This was a drubbing in every sense of the word.

Not surprisingly, Bob Locker (and his trusty Topps airbrusher) massacred the competition, taking 19 of the 33 total votes to cruise to an easy win. While every card from last week's page earned at least one vote, only one of the others got more than two tallies (Fausto Cruz with five). Locker led from start to finish.

And thus yet another gem from '73 Topps becomes immortalized in the Gallery of Frankenset Champions.

As decreed by the Random Number Generator, we'll be taking a look at Page 46 (#s 406-414) of the frankenset this week.

Hopefully the polls will be a bit closer this time, but for now, let's meet our nominees.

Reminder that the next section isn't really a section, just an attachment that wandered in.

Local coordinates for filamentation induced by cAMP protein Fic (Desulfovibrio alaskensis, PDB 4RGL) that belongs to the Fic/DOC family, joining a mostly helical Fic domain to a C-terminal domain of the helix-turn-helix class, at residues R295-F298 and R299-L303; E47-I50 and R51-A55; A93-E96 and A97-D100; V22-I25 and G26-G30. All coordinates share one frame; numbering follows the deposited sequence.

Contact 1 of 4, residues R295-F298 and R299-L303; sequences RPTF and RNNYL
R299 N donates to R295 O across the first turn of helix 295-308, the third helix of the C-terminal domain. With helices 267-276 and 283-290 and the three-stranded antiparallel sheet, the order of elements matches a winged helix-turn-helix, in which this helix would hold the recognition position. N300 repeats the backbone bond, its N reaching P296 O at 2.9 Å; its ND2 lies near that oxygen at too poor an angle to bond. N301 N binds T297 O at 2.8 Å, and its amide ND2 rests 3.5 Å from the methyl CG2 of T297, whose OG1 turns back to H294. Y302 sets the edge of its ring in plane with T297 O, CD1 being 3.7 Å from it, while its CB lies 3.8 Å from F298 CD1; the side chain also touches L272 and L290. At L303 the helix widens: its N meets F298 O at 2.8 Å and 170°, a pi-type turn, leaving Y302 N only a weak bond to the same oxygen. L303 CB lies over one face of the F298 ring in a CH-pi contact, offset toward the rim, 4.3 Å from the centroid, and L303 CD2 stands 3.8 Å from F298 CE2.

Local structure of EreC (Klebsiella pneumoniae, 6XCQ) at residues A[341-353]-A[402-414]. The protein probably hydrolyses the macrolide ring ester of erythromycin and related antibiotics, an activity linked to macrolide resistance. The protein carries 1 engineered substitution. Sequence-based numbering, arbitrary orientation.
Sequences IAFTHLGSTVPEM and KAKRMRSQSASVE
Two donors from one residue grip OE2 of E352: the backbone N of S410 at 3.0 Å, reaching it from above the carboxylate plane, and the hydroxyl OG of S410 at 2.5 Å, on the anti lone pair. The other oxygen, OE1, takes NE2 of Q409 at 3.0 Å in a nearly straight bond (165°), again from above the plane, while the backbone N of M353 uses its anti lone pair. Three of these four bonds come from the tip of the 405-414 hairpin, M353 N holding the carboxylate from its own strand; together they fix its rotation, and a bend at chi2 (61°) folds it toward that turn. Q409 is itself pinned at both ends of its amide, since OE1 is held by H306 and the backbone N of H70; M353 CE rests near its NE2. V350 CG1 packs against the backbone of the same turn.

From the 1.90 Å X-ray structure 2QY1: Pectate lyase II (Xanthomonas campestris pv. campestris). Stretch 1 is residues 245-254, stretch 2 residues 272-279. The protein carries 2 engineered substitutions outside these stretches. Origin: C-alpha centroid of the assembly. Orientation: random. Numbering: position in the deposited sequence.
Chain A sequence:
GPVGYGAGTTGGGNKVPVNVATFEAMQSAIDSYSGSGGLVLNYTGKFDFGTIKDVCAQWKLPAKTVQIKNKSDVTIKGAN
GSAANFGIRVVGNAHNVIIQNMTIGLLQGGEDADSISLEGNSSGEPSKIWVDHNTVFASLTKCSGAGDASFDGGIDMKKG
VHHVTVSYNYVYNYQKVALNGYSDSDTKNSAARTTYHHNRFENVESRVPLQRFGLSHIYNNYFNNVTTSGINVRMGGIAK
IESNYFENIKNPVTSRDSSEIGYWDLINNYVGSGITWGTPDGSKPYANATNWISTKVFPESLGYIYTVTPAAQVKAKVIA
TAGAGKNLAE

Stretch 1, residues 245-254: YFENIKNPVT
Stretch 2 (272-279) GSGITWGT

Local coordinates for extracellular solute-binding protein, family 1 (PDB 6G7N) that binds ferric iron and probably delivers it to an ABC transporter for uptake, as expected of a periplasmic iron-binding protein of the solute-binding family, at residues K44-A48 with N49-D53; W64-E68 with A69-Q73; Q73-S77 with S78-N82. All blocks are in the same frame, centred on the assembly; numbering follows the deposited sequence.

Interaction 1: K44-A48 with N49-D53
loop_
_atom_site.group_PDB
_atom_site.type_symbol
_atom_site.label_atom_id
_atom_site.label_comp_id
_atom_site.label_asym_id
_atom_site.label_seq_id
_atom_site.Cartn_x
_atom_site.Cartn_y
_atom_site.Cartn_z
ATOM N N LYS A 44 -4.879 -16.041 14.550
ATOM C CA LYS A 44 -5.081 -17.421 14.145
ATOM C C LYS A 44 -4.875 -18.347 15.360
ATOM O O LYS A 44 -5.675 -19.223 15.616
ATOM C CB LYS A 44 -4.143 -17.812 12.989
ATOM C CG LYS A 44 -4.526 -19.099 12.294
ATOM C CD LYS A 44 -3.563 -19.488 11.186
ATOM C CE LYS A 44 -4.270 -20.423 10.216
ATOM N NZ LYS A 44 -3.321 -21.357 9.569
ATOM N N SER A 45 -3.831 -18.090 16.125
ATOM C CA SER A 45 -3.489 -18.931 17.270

1971 Topps #406 Ray Sadecki

Awesome action from '71 Topps. 

2000 Pacific #407 Miguel Cairo

Double dipping with a Joe Girardi cameo. 

1994 Collector's Choice #408 Scott Hemond

Not the greatest bunting form, if you ask me. 

 2002 Fleer #409 Rey Ordonez

Throwing it back to the New York Cubans of the Negro Leagues.

1991 Upper Deck #410 Bruce Ruffin

Career .081 hitter Bruce Ruffin trying and failing to look imposing with a bat. 

 1998 Ultra Gold Medallion #411G Jose Vizcaino

A man and his tools (also please somebody help me find the base version of this card!).

 1993 Topps #412 Jamie McAndrew

Jamie McAndrew holds the wood.

1970 Topps #413 Sonny Jackson

O the indignity of being asked to bunt on your own baseball card. 

1995 Donruss #414 Jody Reed

Has there ever been a more PO'ed dude on a baseball card?

That's it for this week's page. The polls are now on the sidebar.

Happy voting!